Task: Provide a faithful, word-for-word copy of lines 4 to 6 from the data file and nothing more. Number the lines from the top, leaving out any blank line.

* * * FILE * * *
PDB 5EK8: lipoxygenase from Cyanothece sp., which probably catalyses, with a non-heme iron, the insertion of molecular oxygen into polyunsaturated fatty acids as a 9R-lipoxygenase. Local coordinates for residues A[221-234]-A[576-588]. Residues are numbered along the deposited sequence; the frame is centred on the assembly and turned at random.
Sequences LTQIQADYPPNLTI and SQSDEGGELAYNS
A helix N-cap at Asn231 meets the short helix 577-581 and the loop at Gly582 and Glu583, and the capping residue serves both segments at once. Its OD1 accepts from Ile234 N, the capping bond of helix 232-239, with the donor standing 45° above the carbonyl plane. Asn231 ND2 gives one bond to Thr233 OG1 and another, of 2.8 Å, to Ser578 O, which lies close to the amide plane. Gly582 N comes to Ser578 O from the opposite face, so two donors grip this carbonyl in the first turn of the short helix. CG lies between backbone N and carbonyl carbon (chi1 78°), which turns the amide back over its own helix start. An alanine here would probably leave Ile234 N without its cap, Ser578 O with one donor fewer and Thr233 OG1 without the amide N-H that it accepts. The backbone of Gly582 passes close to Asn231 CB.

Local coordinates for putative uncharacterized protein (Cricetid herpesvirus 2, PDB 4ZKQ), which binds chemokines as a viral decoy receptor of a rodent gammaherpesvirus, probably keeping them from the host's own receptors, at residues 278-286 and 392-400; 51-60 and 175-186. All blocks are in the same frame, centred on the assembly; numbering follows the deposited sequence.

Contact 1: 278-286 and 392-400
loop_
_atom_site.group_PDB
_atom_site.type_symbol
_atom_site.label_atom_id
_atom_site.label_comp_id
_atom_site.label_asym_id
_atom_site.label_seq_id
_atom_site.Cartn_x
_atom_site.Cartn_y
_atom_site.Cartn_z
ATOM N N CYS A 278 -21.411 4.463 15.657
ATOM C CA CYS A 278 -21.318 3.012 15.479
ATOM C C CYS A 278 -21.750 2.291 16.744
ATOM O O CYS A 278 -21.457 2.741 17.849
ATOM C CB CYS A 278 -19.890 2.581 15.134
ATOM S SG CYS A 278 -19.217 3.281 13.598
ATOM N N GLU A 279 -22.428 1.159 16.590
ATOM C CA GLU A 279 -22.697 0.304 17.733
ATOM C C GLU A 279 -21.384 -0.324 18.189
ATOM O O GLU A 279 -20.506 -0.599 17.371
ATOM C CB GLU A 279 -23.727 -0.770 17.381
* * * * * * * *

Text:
Local coordinates for putative uncharacterized protein (Cricetid herpesvirus 2, PDB 4ZKQ), which binds chemokines as a viral decoy receptor of a rodent gammaherpesvirus, probably keeping them from the host's own receptors, at residues 278-286 and 392-400; 51-60 and 175-186. All blocks are in the same frame, centred on the assembly; numbering follows the deposited sequence.

Contact 1: 278-286 and 392-400
loop_